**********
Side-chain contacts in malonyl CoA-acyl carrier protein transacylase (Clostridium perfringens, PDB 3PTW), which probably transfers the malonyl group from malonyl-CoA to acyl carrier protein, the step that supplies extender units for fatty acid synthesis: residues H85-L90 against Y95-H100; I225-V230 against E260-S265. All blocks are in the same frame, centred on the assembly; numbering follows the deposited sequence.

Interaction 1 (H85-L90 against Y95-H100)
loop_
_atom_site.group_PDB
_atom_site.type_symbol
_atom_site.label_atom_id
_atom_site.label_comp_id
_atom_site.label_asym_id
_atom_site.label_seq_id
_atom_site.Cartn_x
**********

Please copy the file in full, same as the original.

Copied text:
Side-chain contacts in malonyl CoA-acyl carrier protein transacylase (Clostridium perfringens, PDB 3PTW), which probably transfers the malonyl group from malonyl-CoA to acyl carrier protein, the step that supplies extender units for fatty acid synthesis: residues H85-L90 against Y95-H100; I225-V230 against E260-S265. All blocks are in the same frame, centred on the assembly; numbering follows the deposited sequence.

Interaction 1 (H85-L90 against Y95-H100)
loop_
_atom_site.group_PDB
_atom_site.type_symbol
_atom_site.label_atom_id
_atom_site.label_comp_id
_atom_site.label_asym_id
_atom_site.label_seq_id
_atom_site.Cartn_x